Dropping the you? The Asian response to imperative voice. (was: Re: you or he/it)

Subject: Dropping the you? The Asian response to imperative voice. (was: Re: you or he/it)
From: Geoff Hart <ghart -at- videotron -dot- ca>
To: TECHWR-L <techwr-l -at- lists -dot- techwr-l -dot- com>, hokumhome -at- freehomepage -dot- com
Date: Thu, 22 Jun 2006 11:13:09 -0400

Sean Hower noted: <<no one has suggested that you could simply adopt a style that uses neither you nor the user. That would eliminate this entire discussion. For example: You can use the color picker to set the background of your pages. can be rewritten as Use the color picker to set the background color for pages.>>

This was suggested, and it's a good solution for a Western audience. But although it's good advice for "us", it's not necessarily good advice for an Asian audience. Japanese readers in particular (like the new project manager in the original message thread) reportedly find this imperative approach abrupt and rude, and the degree of discomfort may be sufficiently high to make it a bad choice for an Asian audience reading in English. If you've got to write one version for all audiences, then you need to choose a different approach.

Which leads me to a followup question: My Chinese colleagues have always told me that they simply accept Western style as a fact of life and deal with it. Yet none of them responded to my question with an enthusiastic "yes, and your Western style is so much more efficient and enjoyable than our circular/inductive/whatever Asian style of rhetoric that we wish everyone wrote that way in [Chinese, Japanese, etc.]". So perhaps they're just being polite.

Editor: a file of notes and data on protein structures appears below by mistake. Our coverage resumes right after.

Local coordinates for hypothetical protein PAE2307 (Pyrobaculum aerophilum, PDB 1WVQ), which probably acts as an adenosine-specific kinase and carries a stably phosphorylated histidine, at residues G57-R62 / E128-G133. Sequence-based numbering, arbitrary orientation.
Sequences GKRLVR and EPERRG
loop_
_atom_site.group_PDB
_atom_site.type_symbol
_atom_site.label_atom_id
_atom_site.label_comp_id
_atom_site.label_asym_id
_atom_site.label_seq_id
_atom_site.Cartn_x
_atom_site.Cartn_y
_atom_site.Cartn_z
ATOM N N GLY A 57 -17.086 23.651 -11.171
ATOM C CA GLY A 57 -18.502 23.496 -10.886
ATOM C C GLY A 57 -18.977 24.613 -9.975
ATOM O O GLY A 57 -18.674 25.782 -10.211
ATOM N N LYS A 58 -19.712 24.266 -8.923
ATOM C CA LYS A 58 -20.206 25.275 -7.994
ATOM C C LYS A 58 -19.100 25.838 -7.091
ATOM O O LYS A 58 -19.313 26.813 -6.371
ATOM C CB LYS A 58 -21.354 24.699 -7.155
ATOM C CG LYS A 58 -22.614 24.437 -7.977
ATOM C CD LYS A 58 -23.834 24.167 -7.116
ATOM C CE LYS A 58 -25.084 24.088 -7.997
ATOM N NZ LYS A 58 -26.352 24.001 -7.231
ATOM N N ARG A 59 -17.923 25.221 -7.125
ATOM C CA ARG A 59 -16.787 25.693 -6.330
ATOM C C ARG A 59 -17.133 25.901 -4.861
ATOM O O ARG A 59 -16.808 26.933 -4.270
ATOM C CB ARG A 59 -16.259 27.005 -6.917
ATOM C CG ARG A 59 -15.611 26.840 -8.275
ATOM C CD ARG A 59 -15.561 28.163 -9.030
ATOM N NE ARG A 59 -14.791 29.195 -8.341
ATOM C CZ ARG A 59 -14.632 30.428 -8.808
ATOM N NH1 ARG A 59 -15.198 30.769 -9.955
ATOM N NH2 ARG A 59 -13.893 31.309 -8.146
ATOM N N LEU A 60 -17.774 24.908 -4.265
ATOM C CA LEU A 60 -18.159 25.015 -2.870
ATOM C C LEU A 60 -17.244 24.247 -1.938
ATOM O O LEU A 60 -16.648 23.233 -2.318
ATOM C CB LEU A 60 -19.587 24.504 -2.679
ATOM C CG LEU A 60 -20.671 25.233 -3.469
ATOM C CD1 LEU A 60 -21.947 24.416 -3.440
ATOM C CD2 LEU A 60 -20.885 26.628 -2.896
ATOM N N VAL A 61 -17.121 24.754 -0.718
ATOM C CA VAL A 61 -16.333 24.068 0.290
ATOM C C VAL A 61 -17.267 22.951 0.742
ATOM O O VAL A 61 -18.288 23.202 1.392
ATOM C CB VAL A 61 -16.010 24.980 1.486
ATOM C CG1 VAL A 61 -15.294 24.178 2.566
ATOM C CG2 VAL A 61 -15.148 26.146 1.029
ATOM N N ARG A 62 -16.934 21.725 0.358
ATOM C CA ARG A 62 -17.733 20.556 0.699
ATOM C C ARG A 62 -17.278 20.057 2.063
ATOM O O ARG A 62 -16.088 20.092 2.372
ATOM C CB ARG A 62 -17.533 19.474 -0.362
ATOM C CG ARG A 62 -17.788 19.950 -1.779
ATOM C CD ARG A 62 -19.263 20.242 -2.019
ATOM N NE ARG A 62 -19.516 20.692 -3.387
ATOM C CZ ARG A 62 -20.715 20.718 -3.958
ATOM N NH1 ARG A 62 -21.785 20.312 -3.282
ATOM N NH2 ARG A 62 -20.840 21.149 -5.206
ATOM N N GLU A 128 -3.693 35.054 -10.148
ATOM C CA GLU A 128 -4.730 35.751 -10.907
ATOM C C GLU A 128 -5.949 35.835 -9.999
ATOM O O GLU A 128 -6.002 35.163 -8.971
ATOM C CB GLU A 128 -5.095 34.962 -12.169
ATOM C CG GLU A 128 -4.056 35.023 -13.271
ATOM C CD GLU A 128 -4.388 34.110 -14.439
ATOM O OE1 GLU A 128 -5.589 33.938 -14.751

Any data points from our Asian techwhirlers, or from Western techwhirlers who routinely work with Asian colleagues? I'd be happy to update the EPROMs that store my cross-cultural software. <g> Private replies welcome too, though I think enough others would benefit that public replies would be preferred.

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Geoff Hart ghart -at- videotron -dot- ca
(try geoffhart -at- mac -dot- com if you don't get a reply)
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re: you or he/it: From: Sean Hower

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